Ah, springtime in America. The flowers! The birds! The… pundits? Although the first primaries for the 2024 presidential election are about nine months away, election season is already being thrust upon us. Like the annual commercial push for Christmas, which, to my great annoyance, seems to come earlier and earlier each year, election cycles bring with them an array of tired tropes that should have been dumped ages ago, including an avalanche of obnoxious public God talk. And I don’t just mean among Republicans.
There is no more pathetic expression of the White American Christian persecution complex than the sad, little Democrat who cries, “Will no Democratic leader think of the Christians?” Who could forget, for example, when “progressive” White evangelical and Sojourners founder Jim Wallis whined about the exclusion of “pro-life feminist groups” from the 2017 Women’s March, even implying that a lack of openness to anti-choice Christians among Democrats may be to blame for Secretary of State Hillary Clinton losing the 2016 election to trashy billionaire Donald Trump?
Earlier this month, The 19th published a softball profile of Rep. Hillary Scholten, the new Democratic representative in Congress for Michigan’s third district, a former immigration attorney, and a devout member of the Christian Reformed Church who “wants to carve out another path for her party of appealing to religious voters who may be traditionally conservative but are disillusioned with the modern Republican Party.”
Referring to “devout” people of faith, Scholten claims the Democratic Party’s “biggest mistake has been completely giving up that lane of faith.” But this thinking only makes sense if the devout believers one imagines in one’s head are White. The Democrats’ largest faith-based constituency has long been Black Protestants, a fact mentioned in The 19th’s profile multiple times—perhaps to preempt criticism of Scholten, who is conspicuously never quoted as acknowledging this herself, but instead says things like “That’s why I joke so often, ‘Just a reminder, people go to church.’”
With this in mind, Scholten’s comments about Democrats’ supposed dismissal of faith should be considered a massive gaffe, if not outright disqualifying. But unfortunately, such lazy and casually (if unintentionally) racist broad-brushing about the “godless” Democratic Party—the same party whose very Catholic president remarked at the 2023 National Prayer Breakfast “that joy comes when we apply the commandments of Scripture” and referred to America’s racial, religious and gender diversity as a sign of “the infinite creativity of God”—is just standard fare for American political discourse.
Pundits and Democratic operatives alike have long argued for—and attempted—“faith outreach” to White conservative Christians, despite the fact that, apart from individual local cases where peeling off a tiny number of voters at the margins can make the difference in a race, such outreach is counterproductive since it alienates the Democratic base and wastes resources on an unwinnable demographic. Meanwhile, formal Democratic acknowledgment of a heavily Democratic constituency that makes up a significantly larger share of the U.S. population than even African Americans—the religiously unaffiliated—has been halting and minimal.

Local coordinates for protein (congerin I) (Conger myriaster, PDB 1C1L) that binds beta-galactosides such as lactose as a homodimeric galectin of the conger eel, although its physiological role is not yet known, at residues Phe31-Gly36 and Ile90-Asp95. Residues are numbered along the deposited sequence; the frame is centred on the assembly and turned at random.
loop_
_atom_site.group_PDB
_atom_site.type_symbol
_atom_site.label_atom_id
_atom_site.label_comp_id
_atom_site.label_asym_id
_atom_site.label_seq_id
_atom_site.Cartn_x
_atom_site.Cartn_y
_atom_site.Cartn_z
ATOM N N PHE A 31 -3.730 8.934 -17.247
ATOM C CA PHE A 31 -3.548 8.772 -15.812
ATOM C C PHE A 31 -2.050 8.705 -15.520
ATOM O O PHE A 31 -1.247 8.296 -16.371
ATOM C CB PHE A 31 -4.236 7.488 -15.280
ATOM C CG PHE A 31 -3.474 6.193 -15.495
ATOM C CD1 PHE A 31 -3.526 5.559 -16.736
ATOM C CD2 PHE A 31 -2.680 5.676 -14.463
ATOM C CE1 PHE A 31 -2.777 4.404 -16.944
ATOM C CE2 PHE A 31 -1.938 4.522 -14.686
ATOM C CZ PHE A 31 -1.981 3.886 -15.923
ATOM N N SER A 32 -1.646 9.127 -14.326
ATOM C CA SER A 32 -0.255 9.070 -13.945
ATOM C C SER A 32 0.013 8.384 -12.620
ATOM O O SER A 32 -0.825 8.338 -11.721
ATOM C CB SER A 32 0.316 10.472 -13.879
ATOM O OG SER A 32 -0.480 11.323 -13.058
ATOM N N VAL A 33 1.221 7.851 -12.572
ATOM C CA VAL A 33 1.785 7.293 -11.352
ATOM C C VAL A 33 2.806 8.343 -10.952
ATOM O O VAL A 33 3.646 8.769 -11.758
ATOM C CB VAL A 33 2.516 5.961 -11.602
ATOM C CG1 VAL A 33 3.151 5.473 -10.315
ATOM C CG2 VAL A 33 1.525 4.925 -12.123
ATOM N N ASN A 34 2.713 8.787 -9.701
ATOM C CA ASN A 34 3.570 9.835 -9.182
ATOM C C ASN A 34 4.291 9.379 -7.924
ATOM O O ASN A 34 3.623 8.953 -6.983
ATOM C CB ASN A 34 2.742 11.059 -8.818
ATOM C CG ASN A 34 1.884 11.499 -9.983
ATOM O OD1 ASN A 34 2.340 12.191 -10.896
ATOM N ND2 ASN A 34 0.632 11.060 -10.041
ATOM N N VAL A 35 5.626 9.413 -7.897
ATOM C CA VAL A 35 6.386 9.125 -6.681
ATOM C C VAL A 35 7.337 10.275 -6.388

Like Biden, Scholten speaks fondly of the National Prayer Breakfast with seemingly no regard for the role it has played in undermining American democracy and the many scandalous revelations about the annual event that have made headlines in recent years. She even expresses her appreciation for “compassionate conservatism,” as though it were an accurate description of a political ideology and not a wildly misleading slogan. And if that’s not offensive enough, she also claims that “faith and freedom are inextricably linked.”
Such rhetoric makes Scholten sound more like Republican former senator and attorney general Jeff Sessions, who has on multiple occasions questioned the fitness of nonbelievers for public service, than like a member of a party that is supposed to represent me, an American atheist.
Over many years now, I have established a consistent record of advocacy for the embrace of pluralism as good citizenship, and for the importance of shared values over shared beliefs in the building of coalitions devoted to working for democracy, human rights, and the common good. I am far from anti-Christian, but I have enough dignity to demand respect for my choice to be nonreligious in return for my respect for a colleague’s choice to be a Christian.
I am also convinced that to achieve a more equitable America it’s necessary to work toward dismantling not only White, male, and straight privilege, but also the Christian privilege that lets absurd comments like Scholten’s regarding the supposed rejection of faith by the Democratic Party pass for serious political discourse.
White Christians like Scholten seem unable to stop centering themselves long enough to see that not only faith, but specifically Christianity, shapes the Democratic Party in profound ways, some of which go far beyond what I would consider appropriate for an organization that is supposed to be inclusive toward people of all religious identities and none—to say nothing of its inappropriateness for a secular government that’s theoretically meant to represent all Americans.
Even White conservative Christians who overwhelmingly vote Republican—the ones Scholten quixotically believes Democrats should be courting—do in fact already receive far more attention from Democrats than they should. In short, Scholten’s rhetoric is wildly divorced from reality, and if Democratic leaders want to build a more inclusive, functional party, they should stop coddling White Christians, reject Scholten’s offensive and counterproductive messaging, and learn to speak the language of pluralism and inclusion.